Stonewall Jackson: Portrait of a Soldier

This book was written by John Bowers

I picked this book up a couple months ago at Jerry Musich’s Rare & Collectible Books” at 86th & Ditch on the north side of Indianapolis.  This was the seventh U.S. Civil War-related book that I have completed this year  (Uncle Tom’s Cabin, Storm Over the Land, Gone With the Wind, The Red Badge of Courage, Company Aytch, and The House Divides are the others).

It’s been awhile since I’ve read a biography, and I’d forgotten how enjoyable a good one can be.  I learned a lot more about the legendary Civil War general (whose mother is coincidentally buried in the town that my own mom was born in – Ansted, West Virginia).  I admit also, that I didn’t know too much in detail about Stonewall (Thomas J.) Jackson aside from the popular legends.  (Below: a picture of Stone Mountain, GA, where the likeness of Jefferson Davis, Robert E. Lee, and Stonewall Jackson are carved)

He was a ‘simple man’ who saw things simply in black & white – or right or wrong.  Also very religious, he hated fighting on the Sabbath and would often take time out to pray as part of his preparations for battle.  As Bowers put it, “Jackson loved the regulated life, loved to know what to expect and to do his duty to the almighty.”

There was also much in this book that reminded me of two of my other Civil War books – The Red Badge of Courage, and Company Aytch.  Both spoke to the chaos of the battlefield could leave one with the impression that “no one really knew what was going on.”  Bowers cites The Duke of Wellington’s thoughts on this: “…battles, if not history itself, could never be recalled with total accuracy.  He compared the past to a grand ball, where everyone in attendance sees but little moments, and all have different reactions and never the definitive picture.” This seems a very apt analogy to me.  Bowers puts it into his own words as well:  “Battlefields are not sports arenas – a designed region, there for the purpose of a refereed engagement.  A battlefield is not neatly set up with markers saying what is in and out of bounds.  Battlefields come into being when a general decides “Here I’ll stand”; when armies stumble over one another; when a marauder seeks out his prey and pounces; by wild chance or divine providence, depending upon viewpoint.” In short, once again I was reminded that “War is hell.”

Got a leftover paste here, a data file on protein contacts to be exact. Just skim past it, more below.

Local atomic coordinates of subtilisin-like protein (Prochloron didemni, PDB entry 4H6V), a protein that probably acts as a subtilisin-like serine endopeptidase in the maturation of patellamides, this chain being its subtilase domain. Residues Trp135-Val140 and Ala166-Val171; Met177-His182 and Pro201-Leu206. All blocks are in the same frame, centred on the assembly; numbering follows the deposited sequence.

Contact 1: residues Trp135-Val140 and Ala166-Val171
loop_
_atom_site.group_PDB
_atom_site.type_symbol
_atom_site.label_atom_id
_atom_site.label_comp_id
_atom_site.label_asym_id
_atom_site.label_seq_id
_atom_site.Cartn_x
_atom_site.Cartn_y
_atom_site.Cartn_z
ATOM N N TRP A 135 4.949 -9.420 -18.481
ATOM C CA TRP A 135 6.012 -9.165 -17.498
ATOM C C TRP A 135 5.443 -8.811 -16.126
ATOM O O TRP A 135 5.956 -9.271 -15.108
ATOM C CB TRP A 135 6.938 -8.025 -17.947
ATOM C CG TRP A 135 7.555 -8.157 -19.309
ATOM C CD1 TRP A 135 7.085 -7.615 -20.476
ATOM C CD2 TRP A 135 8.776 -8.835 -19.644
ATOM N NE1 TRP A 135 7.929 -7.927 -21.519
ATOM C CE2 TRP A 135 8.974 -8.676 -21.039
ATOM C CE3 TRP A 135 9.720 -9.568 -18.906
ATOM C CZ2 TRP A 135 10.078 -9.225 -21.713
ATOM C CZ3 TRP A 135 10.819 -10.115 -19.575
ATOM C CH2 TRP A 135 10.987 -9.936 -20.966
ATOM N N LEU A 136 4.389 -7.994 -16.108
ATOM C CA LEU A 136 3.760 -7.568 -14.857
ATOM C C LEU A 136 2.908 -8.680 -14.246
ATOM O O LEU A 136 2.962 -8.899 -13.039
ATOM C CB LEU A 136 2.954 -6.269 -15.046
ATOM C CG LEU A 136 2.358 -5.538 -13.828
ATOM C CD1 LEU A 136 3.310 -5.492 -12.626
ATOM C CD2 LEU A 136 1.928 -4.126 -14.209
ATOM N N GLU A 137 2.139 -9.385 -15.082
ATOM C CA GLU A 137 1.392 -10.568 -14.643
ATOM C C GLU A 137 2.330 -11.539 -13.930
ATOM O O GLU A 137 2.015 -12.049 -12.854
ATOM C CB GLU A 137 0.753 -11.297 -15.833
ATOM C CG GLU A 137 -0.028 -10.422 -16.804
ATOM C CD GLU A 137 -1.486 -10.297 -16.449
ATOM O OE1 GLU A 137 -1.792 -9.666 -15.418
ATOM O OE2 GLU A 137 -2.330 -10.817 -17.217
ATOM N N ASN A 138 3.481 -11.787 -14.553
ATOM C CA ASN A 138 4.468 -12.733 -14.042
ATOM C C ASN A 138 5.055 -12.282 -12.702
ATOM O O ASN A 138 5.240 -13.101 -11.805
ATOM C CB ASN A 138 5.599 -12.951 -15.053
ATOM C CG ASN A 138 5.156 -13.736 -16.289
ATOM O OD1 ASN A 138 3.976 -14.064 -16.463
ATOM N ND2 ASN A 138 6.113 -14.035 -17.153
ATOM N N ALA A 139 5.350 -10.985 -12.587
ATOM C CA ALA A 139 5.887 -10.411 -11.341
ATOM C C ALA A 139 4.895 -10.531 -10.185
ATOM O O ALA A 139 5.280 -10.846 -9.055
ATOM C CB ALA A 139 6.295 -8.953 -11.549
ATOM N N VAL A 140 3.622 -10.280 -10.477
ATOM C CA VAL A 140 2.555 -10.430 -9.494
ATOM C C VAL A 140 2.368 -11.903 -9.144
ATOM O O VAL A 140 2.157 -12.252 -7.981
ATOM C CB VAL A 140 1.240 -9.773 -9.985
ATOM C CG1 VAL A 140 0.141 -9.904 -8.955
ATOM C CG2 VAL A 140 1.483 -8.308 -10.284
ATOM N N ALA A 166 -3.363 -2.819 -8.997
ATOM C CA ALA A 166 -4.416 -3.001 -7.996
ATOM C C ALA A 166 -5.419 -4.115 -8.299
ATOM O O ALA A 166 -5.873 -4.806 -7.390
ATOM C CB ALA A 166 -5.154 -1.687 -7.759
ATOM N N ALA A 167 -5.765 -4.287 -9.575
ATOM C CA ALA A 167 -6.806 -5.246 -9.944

There is a ‘glorious’ side to war too, of course. Why else would – across countless generations of history – there be a seemingly limitless supply of volunteers?  As Robert E. Lee said (quoted in this book, though I was already familiar with the phrase): “It is well that war is so terrible.  We should grow too fond of it!”

In another section – chronicling what became known as the Seven Days’ battle – I was reminded of a phrase you hear often these days (though most often related to sports) which is “No excuses, no explanations.”  Jackson and Lee meet, after Lee had failed to appear at the proper place and time earlier in the conflict.   The meeting was summed up thus: “Well, forget the delay, and what had taken place; never apologize, never explain.”  In other words, there was work to be done in the here and now, we can worry about the past later.  A sound policy, widely applicable, not just in war.

“We will give them the bayonet.”

I think the reason Jackson was so successful (he was studied by future generals, including Patton & Rommel, and his tactics were supposedly the basis for Germany’s concept of “Blitzkrieg” warfare) was that he ‘understood’ war.  Where others would maybe cling to ‘peacetime values’ and let them temper decisions and actions, Jackson realized those must be suspended in the face of battle.  He was ruthless with deserters (they were shot) and did not tolerate those who would not follow orders.  A good summary of Jackson’s strategies, related by John Imboden who served closely with him:

“he often said there were two things never to be lost sight of by a military commander: ‘Always mystify, mislead, and surprise the enemy, if possible; and when you strike and overcome him, never let up in the pursuit so long as your men have strength to follow; for an army routed, if hotly pursued, becomes panic-stricken, and can then be destroyed  by half their number. The other rule is, never fight against heavy odds, f by any possible maneuvering you can hurl your own force on only a part – and that the weakest part – of you enemy and crush it.  Such tactics will win every time, and a small army may thus destroy a large one in detail; and repeated victory will make it invincible.”

All in all, a very interesting book.  It’s made me want to read about many of the other historical figures I encountered within…

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2 Comments

  1. Sak said,

    August 1, 2010 at 3:37 pm

    I’m not sure I would enjoy the book as much as your summary of it. I fear that you may have hit on the best parts. But reading the post makes me want to read this book.

    Like

    • stentorpub said,

      August 1, 2010 at 5:13 pm

      Thanks for your comment, Sonja. Knowing what I do about your reading tastes, I don’t think you would enjoy this book – some of its descriptions are – I suspect – a little too graphic for your tastes.

      I may move on to a biography of Robert E. Lee next. I downloaded one (written by his nephew, Fitzhugh Lee, who also participated in the Civil War) recently and may give it a try. I’m still on schedule to read 12 civil war-related books in 12 months this year!

      Like


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